An attractive village on the banks of the Axe estuary, about one mile from the sea. An Iron Age hillfort rises above the church of St Michael, which boasts a lovely Norman doorway. The village is popular with birdwatchers as a good place to find a variety of seagoing birds such as gulls, terns, and numerous wading birds.
The earliest evidence of human habitation here is the Iron Age hillfort atop Hawksdown Hill. After the roman conquest Axemouth was very probably the southern terminus of the Fosse Way, which angled in a north-easterly direction across Britain to Lincoln. The village as we know it today dates at least to the 7th century, and was owned by King Athelstan, Edward the Confessor, and later, William the Conqueror. At the time of the Domesday Book in 1086 there were a dozen smallholders, 8 villages, and 4 slaves in Axmouth. Today the population numbers about 500.

The River Axe used to be much wider, but silting narrowed the waterway and diminished the usefulness of the harbour. Numerous attempts were made to improve the harbour from the 16th to the 19th century. Then in 1803 a pier was built, allowing ships up to 100 tons to dock, and a shipping trade developed between Axmouth and London. The coming of the railway in 1868 spelled the end for regular shipping from Axemouth, and much of the pier was destroyed in a gale the following year. The harbour is used by pleasure craft today, and there is a popular yacht club.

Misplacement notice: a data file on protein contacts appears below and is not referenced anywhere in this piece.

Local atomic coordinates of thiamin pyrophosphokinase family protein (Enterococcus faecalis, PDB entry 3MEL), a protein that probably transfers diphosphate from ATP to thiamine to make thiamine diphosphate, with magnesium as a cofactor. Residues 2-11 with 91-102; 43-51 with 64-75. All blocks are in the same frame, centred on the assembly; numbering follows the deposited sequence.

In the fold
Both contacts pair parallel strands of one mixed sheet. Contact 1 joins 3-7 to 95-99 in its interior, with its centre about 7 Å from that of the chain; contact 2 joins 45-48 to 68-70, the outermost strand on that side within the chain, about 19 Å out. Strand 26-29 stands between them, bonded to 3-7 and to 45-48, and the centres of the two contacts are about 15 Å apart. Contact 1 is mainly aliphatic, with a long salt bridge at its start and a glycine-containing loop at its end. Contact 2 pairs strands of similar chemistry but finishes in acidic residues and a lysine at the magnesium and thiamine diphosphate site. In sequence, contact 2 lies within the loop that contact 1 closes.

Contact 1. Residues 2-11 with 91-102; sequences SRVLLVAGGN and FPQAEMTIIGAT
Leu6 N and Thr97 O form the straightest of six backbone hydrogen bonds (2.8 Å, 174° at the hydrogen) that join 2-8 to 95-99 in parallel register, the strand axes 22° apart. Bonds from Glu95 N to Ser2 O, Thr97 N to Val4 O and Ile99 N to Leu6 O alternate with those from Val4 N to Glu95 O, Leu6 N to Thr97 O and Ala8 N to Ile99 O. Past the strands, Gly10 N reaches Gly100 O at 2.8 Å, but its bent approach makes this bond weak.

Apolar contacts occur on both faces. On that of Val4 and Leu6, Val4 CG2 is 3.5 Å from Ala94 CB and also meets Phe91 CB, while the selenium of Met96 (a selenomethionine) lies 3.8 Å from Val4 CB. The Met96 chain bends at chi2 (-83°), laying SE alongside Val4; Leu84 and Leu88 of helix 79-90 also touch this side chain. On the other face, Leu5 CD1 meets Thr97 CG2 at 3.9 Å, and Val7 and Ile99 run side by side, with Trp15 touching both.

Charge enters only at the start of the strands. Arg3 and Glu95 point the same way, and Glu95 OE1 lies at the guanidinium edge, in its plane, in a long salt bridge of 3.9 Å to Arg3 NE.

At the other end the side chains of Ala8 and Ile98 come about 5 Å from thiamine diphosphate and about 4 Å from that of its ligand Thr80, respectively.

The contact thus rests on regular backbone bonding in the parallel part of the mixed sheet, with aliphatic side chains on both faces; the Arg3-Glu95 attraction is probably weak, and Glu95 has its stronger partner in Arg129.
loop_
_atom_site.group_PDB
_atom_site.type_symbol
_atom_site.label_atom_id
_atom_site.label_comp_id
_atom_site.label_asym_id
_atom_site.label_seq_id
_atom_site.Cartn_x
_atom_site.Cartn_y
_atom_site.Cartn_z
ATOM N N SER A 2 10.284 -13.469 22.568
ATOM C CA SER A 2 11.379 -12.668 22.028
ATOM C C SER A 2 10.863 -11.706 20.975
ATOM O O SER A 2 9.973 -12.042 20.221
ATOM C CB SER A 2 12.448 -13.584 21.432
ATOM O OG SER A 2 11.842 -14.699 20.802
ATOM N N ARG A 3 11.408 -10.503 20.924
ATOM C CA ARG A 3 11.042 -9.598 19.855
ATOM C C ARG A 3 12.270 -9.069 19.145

As for the village itself, there are several Elizabethan houses, and farmhouses from the 16th to the 19th century. Several of the houses are thatched, as is a popular pub opposite the church.

St Michael's Church dates to at least 1150 AD, with a 13th century aisle and a 15th century west tower. Inside the church is the effigy of a 14th century priest, a 1746 mural monument to Richard Hallett of Stedcombe, and several very good 14th century wall paintings. One depicts a martyr, and the other shows Christ displaying his wounds to a figure that could be St Peter, or the Madonna. In the south chapel is a monument to Dame Anne Erle and her son Thomas, dated to 1653.